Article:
To understand whether miR-23a and -27a are upregulated in human colorectal cancers as well, we measured their expression levels in (i) preinvasive tumors (adenomas and carcinomain situ), (ii) primary colorectal cancers from patients with locally invasive disease (stage I/II), or (iii) primary colorectal cancers from patients with tumor cells that had metastasized outside the colorectum (stage III/IV), each normalized to adjacent normal colon tissue from the same patient as control (Fig. 1D). Expression levels of miR-23a were upregulated in primary colorectal cancers from stage I/II patients versus preinvasive adenomas and carcinoma in situ (P = 0.0001). miR-23a upregulation was specific to colorectal cancers from stage I/II patients, as primary colorectal cancers from stage III/IV patients had lower miR-23a levels versus colorectal cancers from stage I/II patients (P = 0.0001; Fig. 1E). miR-27a expression levels were higher in both comparisons of either stage I/II or III/IV colorectal cancers versus preinvasive colon adenomas and carcinoma in situ (Fig. 1F). In summary, the human colorectal cancers and mouse intestinal tumor expression data are consistent with potential roles for miR-23a and 27a in colorectal cancer progression from preinvasive to locally invasive and metastatic disease. Importantly, miR-23a expression is specifically higher in colorectal cancers from patients with locally invasive (stage I/II) disease.
miRNA Profiling Reveals High Endogenous Levels of miR-23a and -27a in Colon Cancer Stem Cells and Commonly Used Colon Cancer Cell Lines
Recent studies have highlighted the important role of colon cancer stem cells (CCSC) in colorectal cancer progression and metastasis (20). CCSCs have high tumorigenicity and self-renewal capacity and are often found at the leading edge of invasive colorectal cancers. CCSCs are also proposed to play critical roles in seeding extracolonic metastases. To understand the roles of miR-23a and -27a in CCSCs, we conducted locked nucleotide analogue (LNA)-microarray–based miRNA profiling of CCSCs. miRNA profiling of CCSCs showed that both miR-23a and -27a are among the most highly expressed miRs in CCSCs, consistent with potential functional roles (Fig. 1G; Supplementary Table S1). We also tested several commonly used non-CCSC colorectal cancer cell lines for miR-23a and -27a expression and found that both miRNAs were highly expressed (Supplementary Fig. S3A). Overall, these data confirm mouse intestinal tumor and human colorectal cancer data and show that miR-23a and -27a are highly expressed in both CCSC and non-CCSC colorectal cancer cell lines. There was no difference between expression levels of miR-23a or -27a in patients with colorectal cancer MMR-proficient versus-deficient tumors (data not shown).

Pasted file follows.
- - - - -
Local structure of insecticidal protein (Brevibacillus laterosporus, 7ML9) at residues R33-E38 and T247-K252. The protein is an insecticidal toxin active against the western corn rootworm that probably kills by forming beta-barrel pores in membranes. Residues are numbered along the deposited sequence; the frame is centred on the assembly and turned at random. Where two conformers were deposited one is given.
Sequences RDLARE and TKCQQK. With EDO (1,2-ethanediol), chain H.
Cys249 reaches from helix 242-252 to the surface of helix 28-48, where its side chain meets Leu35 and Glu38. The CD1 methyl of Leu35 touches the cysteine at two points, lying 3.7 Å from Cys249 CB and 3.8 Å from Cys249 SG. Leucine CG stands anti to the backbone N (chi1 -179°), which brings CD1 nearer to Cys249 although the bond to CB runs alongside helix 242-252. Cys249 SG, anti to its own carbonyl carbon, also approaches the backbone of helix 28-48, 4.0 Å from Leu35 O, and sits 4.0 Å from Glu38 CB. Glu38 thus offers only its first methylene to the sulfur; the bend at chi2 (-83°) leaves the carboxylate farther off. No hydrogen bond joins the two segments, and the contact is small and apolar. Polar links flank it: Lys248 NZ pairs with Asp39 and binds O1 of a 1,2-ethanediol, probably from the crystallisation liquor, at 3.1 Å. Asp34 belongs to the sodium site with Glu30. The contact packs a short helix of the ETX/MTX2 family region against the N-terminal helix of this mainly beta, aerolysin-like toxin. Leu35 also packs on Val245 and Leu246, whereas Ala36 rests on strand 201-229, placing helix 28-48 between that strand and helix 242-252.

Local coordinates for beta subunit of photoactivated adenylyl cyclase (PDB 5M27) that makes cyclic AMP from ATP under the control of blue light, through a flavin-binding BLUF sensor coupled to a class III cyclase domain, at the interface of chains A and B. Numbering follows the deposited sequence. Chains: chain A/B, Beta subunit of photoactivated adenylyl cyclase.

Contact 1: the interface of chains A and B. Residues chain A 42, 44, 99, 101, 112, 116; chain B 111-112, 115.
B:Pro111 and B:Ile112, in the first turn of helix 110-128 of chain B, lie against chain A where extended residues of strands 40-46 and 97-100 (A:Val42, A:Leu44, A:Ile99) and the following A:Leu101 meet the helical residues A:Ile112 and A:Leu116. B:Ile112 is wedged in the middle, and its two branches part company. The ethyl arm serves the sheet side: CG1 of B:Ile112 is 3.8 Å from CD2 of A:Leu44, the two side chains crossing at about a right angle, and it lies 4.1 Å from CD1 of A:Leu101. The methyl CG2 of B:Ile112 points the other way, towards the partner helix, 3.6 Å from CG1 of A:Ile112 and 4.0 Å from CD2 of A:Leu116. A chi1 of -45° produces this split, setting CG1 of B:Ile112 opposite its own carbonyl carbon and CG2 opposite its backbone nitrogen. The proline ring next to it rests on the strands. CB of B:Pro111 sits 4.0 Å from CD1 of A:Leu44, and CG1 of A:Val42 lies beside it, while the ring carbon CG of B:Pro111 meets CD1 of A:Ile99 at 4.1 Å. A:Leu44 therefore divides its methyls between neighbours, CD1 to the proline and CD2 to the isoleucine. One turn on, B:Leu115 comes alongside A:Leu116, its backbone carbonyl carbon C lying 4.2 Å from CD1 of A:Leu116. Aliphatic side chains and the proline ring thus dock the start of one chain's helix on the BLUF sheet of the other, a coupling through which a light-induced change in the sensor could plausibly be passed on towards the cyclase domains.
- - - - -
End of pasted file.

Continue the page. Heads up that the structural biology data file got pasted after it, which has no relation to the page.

FBXW7 Is a Direct miR-27a Target
We used computational target prediction algorithms (21–24) to identify miR-27a target genes, with putative miR-27a–binding motifs in their 3′UTRs. One of the targets shared by all algorithms tested included F-box and WD repeat domain-containing 7 (FBXW7), which is mutated in 6% to 9% of colorectal cancers (25–27). FBXW7 encodes a ubiquitin ligase that regulates proteasomal degradation of binding substrates (15, 16, 25). FBXW7 is a key regulator of several signaling pathways, including Notch, MYC, and JUN (16), and FBXW7 mutation stimulates cell proliferation (16). The miR-27a–binding site in the FBXW7 3′UTR (nucleotides 502–508 and 1,378–1,384; Fig. 2A, top) is highly conserved in different species. Using a luciferase reporter construct expressing the FBXW7 3′UTR, we confirmed that FBXW7 is a direct target of miR-27a (Fig. 2A, bottom). We then used a lentiviral construct expressing anti-miR-27a and infected colorectal cancer cell lines and CCSCs. Western blot analysis confirmed that miR-27a knockdown significantly increases FBXW7 levels versus control short hairpin RNA (shRNA)-transduced cells (Fig. 2B). Together, these data are consistent with FBXW7 as a direct target of miR-27a.
miR-27a Knockdown Increases FBXW7 Protein Levels and Downregulates MYC, JUN, and Notch Signaling